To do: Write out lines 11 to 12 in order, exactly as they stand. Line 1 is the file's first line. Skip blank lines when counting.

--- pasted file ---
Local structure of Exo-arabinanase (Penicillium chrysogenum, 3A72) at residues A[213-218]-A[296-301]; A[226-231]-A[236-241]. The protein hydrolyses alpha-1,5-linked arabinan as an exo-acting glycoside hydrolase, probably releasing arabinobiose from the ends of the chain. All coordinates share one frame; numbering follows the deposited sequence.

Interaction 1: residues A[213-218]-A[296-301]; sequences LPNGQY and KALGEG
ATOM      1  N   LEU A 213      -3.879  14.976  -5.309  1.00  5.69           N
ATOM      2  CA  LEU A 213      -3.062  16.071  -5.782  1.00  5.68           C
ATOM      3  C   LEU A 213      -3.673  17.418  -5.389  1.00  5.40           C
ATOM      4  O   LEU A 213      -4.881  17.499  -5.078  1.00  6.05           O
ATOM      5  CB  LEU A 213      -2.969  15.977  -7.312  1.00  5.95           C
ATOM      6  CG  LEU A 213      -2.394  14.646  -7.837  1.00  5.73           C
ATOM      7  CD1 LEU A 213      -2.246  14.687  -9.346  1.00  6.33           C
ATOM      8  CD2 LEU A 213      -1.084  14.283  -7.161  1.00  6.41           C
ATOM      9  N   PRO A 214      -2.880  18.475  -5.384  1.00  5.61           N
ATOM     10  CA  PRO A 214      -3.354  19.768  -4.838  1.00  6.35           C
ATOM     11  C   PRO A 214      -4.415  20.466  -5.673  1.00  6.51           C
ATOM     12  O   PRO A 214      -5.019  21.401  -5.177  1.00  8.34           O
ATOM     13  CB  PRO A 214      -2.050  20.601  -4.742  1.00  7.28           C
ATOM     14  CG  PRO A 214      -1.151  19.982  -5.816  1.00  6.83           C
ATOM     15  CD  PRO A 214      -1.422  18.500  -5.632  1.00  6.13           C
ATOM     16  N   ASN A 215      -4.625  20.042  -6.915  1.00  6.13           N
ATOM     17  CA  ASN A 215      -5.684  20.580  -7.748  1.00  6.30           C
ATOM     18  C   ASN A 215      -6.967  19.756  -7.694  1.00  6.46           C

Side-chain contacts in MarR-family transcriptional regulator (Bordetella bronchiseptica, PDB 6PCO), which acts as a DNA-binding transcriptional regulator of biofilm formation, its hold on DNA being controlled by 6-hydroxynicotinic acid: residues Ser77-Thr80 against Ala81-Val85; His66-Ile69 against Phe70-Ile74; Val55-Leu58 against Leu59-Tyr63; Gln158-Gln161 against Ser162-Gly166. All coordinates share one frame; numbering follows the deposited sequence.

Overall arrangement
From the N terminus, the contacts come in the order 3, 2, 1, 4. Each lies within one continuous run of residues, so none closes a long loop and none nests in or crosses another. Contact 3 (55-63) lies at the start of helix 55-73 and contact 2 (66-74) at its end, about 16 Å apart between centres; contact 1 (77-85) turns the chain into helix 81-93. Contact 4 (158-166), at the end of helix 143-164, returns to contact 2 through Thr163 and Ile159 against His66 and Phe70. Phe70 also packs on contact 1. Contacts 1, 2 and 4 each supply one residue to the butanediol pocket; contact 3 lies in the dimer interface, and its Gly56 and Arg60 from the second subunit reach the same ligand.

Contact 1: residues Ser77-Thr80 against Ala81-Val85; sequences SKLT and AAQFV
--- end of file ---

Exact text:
ATOM      9  N   PRO A 214      -2.880  18.475  -5.384  1.00  5.61           N
ATOM     10  CA  PRO A 214      -3.354  19.768  -4.838  1.00  6.35           C